Retrospective data published show inconsistent results on outcomes with early delivery or later gestational age delivery in gastroschisis. There have been two randomized, prospective trials with delivery early versus awaiting spontaneous labor. The first included 42 patients rendering the study largely underpowered. There was a trend towards decreased length of hospital stay and earlier time to full enteral feeding in the early delivery group, but this did not reach statistical significance. The latest study was stopped early because of futility and an increased risk of sepsis in the early group. There was no increase in sepsis in the early group in the first trial, and the study design of this trial varies greatly from both studies.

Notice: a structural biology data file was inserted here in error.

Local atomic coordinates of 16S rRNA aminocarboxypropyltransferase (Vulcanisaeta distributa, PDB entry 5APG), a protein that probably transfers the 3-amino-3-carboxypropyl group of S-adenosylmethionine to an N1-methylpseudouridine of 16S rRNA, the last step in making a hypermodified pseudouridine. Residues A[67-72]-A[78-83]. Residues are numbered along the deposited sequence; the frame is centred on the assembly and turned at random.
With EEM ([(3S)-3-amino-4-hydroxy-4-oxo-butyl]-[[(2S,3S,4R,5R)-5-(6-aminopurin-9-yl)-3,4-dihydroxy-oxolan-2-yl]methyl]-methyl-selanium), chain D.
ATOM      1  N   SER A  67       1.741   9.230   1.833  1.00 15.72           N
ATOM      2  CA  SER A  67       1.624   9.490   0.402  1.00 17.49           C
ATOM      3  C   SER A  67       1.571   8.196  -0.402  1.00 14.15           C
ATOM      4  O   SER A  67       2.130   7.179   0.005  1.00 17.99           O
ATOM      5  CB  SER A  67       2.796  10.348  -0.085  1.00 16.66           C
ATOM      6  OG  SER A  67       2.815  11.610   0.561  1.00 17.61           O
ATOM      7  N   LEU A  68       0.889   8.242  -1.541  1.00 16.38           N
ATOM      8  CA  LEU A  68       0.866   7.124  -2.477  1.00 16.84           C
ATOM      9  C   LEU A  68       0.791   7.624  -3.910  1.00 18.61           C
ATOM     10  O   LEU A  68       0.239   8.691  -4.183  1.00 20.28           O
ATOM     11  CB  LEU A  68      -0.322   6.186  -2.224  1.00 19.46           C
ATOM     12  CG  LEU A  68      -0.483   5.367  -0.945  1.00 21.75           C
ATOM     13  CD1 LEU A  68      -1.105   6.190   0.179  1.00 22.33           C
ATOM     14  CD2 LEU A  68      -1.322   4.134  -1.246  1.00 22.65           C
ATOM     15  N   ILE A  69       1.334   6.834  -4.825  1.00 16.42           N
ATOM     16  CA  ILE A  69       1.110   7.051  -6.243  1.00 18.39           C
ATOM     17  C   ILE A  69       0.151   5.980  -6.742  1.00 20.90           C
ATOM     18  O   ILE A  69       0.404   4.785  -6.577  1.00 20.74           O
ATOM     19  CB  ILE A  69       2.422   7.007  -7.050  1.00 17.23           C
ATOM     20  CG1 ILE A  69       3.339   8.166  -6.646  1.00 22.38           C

Standard delivery times for uncomplicated gastroschisis are between 34 and 39 weeks gestation. As the current available literature does not adequately answer the question of optimal gestational age of delivery in patients with gastroschisis, the objective of this study is to investigate the hypothesis that delivery at 35 0/7 - 35 6/7 weeks in stable patients with gastroschisis is superior to observation and expectant management with a goal of delivery at 38 0/7 - 38 6/7 weeks. To test this hypothesis, we will complete a randomized, prospective, multi-institutional trial. Patients may be enrolled in the study any time prior to 33 weeks but will be randomized at 33 weeks to delivery at 35 weeks or observation with a goal of 38 weeks. The primary outcome will be based on a weighted composite comprised of intrauterine fetal demise, neonatal/infant death prior to discharge, respiratory morbidity, gastrointestinal morbidity, and sepsis. We will compare the rates of the composite outcome as well as the individual components to determine whether a significant difference between the two strategies can be detected. Secondary maternal outcomes include need for labor induction, need for cesarean section, and complications of delivery including infection, blood transfusions, and thromboembolic events. We will also evaluate antenatal test values, such as amniotic fluid index, estimated fetal weight, and intra- and extra-abdominal bowel dilation. Secondary neonatal outcomes include birth and discharge weight, central venous catheter days, sepsis, intestinal atresia, necrotizing enterocolitis, time to enteral autonomy, individual components of respiratory morbidity, need for caffeine, and length of stay.